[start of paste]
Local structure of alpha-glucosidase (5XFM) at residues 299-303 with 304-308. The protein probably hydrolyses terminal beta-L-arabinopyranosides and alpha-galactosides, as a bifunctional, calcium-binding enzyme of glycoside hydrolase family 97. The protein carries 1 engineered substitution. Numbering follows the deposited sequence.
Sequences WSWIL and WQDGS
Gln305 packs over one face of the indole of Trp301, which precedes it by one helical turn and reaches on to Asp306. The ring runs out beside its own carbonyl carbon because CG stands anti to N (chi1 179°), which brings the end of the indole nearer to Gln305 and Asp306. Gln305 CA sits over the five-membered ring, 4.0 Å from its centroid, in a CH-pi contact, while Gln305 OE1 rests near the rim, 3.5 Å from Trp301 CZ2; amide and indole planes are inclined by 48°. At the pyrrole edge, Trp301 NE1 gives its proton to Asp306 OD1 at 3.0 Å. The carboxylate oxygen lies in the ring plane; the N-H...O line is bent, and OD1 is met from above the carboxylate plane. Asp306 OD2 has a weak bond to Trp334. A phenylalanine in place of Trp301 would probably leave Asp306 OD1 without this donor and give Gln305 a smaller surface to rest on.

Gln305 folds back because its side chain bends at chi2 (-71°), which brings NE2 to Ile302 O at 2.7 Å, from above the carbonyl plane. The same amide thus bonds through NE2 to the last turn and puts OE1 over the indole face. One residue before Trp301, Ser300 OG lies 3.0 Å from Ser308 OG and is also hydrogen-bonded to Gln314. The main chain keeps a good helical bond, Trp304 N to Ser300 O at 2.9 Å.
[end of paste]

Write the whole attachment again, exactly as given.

Local structure of alpha-glucosidase (5XFM) at residues 299-303 with 304-308. The protein probably hydrolyses terminal beta-L-arabinopyranosides and alpha-galactosides, as a bifunctional, calcium-binding enzyme of glycoside hydrolase family 97. The protein carries 1 engineered substitution. Numbering follows the deposited sequence.
Sequences WSWIL and WQDGS
Gln305 packs over one face of the indole of Trp301, which precedes it by one helical turn and reaches on to Asp306. The ring runs out beside its own carbonyl carbon because CG stands anti to N (chi1 179°), which brings the end of the indole nearer to Gln305 and Asp306. Gln305 CA sits over the five-membered ring, 4.0 Å from its centroid, in a CH-pi contact, while Gln305 OE1 rests near the rim, 3.5 Å from Trp301 CZ2; amide and indole planes are inclined by 48°. At the pyrrole edge, Trp301 NE1 gives its proton to Asp306 OD1 at 3.0 Å. The carboxylate oxygen lies in the ring plane; the N-H...O line is bent, and OD1 is met from above the carboxylate plane. Asp306 OD2 has a weak bond to Trp334. A phenylalanine in place of Trp301 would probably leave Asp306 OD1 without this donor and give Gln305 a smaller surface to rest on.

Gln305 folds back because its side chain bends at chi2 (-71°), which brings NE2 to Ile302 O at 2.7 Å, from above the carbonyl plane. The same amide thus bonds through NE2 to the last turn and puts OE1 over the indole face. One residue before Trp301, Ser300 OG lies 3.0 Å from Ser308 OG and is also hydrogen-bonded to Gln314. The main chain keeps a good helical bond, Trp304 N to Ser300 O at 2.9 Å.